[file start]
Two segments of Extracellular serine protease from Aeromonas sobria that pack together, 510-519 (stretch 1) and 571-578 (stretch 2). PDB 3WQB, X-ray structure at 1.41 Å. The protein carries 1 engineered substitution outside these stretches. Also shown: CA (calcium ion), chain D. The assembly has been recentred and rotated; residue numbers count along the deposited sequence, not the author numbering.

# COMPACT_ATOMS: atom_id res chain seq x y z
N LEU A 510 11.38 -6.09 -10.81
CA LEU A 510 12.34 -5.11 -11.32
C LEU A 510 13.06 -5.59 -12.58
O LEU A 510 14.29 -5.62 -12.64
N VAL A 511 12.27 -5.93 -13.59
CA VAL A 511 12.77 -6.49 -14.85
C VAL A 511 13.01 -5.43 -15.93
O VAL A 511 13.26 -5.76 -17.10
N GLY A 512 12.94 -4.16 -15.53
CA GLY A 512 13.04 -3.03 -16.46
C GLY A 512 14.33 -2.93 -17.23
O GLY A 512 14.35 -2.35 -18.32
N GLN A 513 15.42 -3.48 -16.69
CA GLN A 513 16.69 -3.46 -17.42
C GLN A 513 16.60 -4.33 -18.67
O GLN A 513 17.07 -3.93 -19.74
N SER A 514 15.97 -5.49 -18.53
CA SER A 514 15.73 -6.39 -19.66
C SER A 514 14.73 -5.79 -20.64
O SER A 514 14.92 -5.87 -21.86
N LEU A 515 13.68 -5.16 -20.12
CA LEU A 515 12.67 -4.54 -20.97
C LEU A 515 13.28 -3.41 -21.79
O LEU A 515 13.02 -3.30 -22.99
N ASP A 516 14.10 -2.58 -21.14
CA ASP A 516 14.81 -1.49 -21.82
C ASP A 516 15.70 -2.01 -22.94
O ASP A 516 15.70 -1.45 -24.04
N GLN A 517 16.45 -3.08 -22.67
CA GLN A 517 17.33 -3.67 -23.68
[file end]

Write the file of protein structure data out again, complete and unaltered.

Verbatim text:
Two segments of Extracellular serine protease from Aeromonas sobria that pack together, 510-519 (stretch 1) and 571-578 (stretch 2). PDB 3WQB, X-ray structure at 1.41 Å. The protein carries 1 engineered substitution outside these stretches. Also shown: CA (calcium ion), chain D. The assembly has been recentred and rotated; residue numbers count along the deposited sequence, not the author numbering.

# COMPACT_ATOMS: atom_id res chain seq x y z
N LEU A 510 11.38 -6.09 -10.81
CA LEU A 510 12.34 -5.11 -11.32
C LEU A 510 13.06 -5.59 -12.58
O LEU A 510 14.29 -5.62 -12.64
N VAL A 511 12.27 -5.93 -13.59
CA VAL A 511 12.77 -6.49 -14.85
C VAL A 511 13.01 -5.43 -15.93
O VAL A 511 13.26 -5.76 -17.10
N GLY A 512 12.94 -4.16 -15.53
CA GLY A 512 13.04 -3.03 -16.46
C GLY A 512 14.33 -2.93 -17.23
O GLY A 512 14.35 -2.35 -18.32
N GLN A 513 15.42 -3.48 -16.69
CA GLN A 513 16.69 -3.46 -17.42
C GLN A 513 16.60 -4.33 -18.67
O GLN A 513 17.07 -3.93 -19.74
N SER A 514 15.97 -5.49 -18.53
CA SER A 514 15.73 -6.39 -19.66
C SER A 514 14.73 -5.79 -20.64
O SER A 514 14.92 -5.87 -21.86
N LEU A 515 13.68 -5.16 -20.12
CA LEU A 515 12.67 -4.54 -20.97
C LEU A 515 13.28 -3.41 -21.79
O LEU A 515 13.02 -3.30 -22.99
N ASP A 516 14.10 -2.58 -21.14
CA ASP A 516 14.81 -1.49 -21.82
C ASP A 516 15.70 -2.01 -22.94
O ASP A 516 15.70 -1.45 -24.04
N GLN A 517 16.45 -3.08 -22.67
CA GLN A 517 17.33 -3.67 -23.68